Quick Review: No Time to Die

No Time to Die
Music composed by Hans Zimmer
Score produced by Steve Mazzaro
Additional music by Steve Mazzaro
Orchestrated by Oscar Senen, Joan Martorell, Vincente Ortiz Gimeno, Pedro Osuna, Rob Westwood
Orchestra and choir conducted by Matt Dunkley
Score recorded at Air Lyndhurst, British Grove Studios, The Bunker
Album running time: 71 minutes
Available on Decca

Daniel Craig's run of Bond has had scores by David Arnold, Thomas Newman and now Hans Zimmer joins the list. Of course it sounds like what you'd expect from a recent Zimmer effort, it also contains nods to past Bond scores and several interpolations of Billie Eilish's title song.

I guess the use of certain themes is spoiler territory - so read with caution.

The album begins with the Gun Barrel sequence.  Like many Bond films, we hear the strings introducing the vamp before the brass come in with the pretty standard gun barrel rendition.  We get one classic sounding Bond guitar chord as the film starts (Johnny Marr on guitar).  Matera starts off with some lush, romantic strings leading an instrumental return of "We Have All the Time in the World" from On Her Majesty's Secret Service (John Barry, 1969).  It's unique to have such a direct lift from another composer's Bond score, and this one is linked into the story.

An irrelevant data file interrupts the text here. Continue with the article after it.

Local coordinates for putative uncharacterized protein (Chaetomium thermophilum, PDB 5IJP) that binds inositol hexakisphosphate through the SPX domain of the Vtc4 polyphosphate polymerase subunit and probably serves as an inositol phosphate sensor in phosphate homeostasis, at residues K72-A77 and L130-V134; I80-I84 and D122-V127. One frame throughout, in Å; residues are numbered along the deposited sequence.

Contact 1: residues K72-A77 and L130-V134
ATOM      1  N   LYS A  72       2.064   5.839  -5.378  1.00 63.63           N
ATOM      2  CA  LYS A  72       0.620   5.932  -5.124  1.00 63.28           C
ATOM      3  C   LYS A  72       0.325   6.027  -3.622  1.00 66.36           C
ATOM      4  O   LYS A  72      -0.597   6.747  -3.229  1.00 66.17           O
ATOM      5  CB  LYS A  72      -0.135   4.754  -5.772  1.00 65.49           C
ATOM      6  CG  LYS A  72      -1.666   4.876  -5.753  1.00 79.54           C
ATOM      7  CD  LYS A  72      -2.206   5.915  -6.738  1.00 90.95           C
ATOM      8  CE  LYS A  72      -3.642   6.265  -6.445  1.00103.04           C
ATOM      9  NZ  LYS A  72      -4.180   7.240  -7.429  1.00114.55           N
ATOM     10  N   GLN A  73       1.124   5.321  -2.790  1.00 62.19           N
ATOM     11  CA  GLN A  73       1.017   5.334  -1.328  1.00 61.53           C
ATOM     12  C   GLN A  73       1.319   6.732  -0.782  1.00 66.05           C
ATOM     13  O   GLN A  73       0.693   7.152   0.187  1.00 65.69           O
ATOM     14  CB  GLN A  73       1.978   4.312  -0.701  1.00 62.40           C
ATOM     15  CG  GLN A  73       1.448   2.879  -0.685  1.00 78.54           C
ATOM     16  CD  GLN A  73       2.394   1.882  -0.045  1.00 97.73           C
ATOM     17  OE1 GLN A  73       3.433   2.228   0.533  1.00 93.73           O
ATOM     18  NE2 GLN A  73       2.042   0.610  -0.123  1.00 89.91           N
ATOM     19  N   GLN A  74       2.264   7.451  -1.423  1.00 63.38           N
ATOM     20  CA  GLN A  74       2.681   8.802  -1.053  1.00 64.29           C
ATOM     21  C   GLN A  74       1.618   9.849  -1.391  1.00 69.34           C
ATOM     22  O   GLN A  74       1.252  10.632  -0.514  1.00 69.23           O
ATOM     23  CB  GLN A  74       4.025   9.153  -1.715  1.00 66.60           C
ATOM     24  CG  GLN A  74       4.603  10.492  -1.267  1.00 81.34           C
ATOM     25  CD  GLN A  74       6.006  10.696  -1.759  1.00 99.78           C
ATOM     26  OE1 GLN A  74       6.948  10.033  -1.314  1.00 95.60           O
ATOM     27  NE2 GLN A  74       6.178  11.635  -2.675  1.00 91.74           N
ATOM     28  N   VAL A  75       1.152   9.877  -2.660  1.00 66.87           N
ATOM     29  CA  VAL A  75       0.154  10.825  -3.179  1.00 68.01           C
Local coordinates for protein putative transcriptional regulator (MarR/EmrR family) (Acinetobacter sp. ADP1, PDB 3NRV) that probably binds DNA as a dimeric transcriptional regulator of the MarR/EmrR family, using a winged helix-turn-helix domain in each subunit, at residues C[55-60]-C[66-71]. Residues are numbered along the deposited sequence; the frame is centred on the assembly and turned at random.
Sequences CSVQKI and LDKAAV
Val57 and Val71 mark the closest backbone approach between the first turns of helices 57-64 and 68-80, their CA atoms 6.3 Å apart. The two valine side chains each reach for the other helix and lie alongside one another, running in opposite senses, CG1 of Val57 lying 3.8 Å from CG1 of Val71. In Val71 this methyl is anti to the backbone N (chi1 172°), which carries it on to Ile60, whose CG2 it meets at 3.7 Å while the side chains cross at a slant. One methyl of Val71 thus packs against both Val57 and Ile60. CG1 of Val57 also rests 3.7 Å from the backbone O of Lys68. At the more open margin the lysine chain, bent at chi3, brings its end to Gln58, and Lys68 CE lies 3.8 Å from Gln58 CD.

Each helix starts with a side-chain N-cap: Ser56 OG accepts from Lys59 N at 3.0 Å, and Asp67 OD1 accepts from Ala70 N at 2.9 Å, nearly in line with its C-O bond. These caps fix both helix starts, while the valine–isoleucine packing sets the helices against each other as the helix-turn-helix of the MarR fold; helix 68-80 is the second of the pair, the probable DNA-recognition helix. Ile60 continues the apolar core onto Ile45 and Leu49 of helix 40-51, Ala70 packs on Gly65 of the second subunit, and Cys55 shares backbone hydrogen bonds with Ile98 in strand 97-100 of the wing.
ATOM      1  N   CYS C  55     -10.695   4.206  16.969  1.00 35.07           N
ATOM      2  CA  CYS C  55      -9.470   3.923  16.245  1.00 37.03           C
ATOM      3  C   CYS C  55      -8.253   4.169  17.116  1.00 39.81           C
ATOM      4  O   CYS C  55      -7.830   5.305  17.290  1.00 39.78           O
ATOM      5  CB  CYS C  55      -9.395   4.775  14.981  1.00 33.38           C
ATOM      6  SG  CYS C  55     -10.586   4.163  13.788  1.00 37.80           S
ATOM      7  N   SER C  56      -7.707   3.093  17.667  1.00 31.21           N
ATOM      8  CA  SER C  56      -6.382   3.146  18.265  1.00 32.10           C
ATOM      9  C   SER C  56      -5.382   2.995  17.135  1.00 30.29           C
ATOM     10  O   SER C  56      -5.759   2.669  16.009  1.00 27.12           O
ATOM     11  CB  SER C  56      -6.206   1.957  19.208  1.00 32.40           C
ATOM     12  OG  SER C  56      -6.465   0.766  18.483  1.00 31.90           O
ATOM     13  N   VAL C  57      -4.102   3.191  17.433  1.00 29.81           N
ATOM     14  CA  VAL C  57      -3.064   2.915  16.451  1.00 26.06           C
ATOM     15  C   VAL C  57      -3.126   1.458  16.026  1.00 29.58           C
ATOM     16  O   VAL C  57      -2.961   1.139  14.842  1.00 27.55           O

Message From An Old Friend begins with some atmospheric and orchestral sound design.  This leads to brass using fragments of the Bond vamp and theme on electric guitar.  We get brass blasts among the percussion and driving strings that help highlight Bond's action motif for the film.  Square Escape uses a beefy version of the Bond theme and the elements turn into a churning ostinato.  It also features a sorrowful cello feature which comes back later in the score.    

Someone Was Here features more dissonant sound design.  We hear elements of the Bond theme, and some exotic woodwind solos building the suspense with a few hints of traditional Bond brass.  Not What I Expected has more exotic woodwinds and hints of acoustic guitar under ambient strings and synths.  What Have You Done? has a more sinister sound with low male voices.  The Bond theme grows with some featured guitar.  

Seductive woodwinds are featured again in Shouldn't We Get To Know Each Other First until Bond's vamp comes in.  Cuba Chase begins with some creepy, dissonant writing before the action kicks off again.  One of the most fun cues in the score, we get the driving rhythms of an action cue overlaid with Cuban percussion, guitar and some flashy Arturo Sandoval trumpet solos.  The beefy Bond theme returns with added electronic buzz.

Back to MI6 brings a strong Bond theme reprise, and in Good to Have You Back, as Bond returns to service, we hear the a slowed version of the main theme from On Her Majesty's Secret Service - the second but not last John Barry quote from the film.  Lovely to See You Again brings a strong sound design, and piano intro of "No Time to Die".  The song is used the most in Home.  First we hear Bond's sorrowful cello theme, the song intro, the melody on piano/voice and eventually the melody on strings.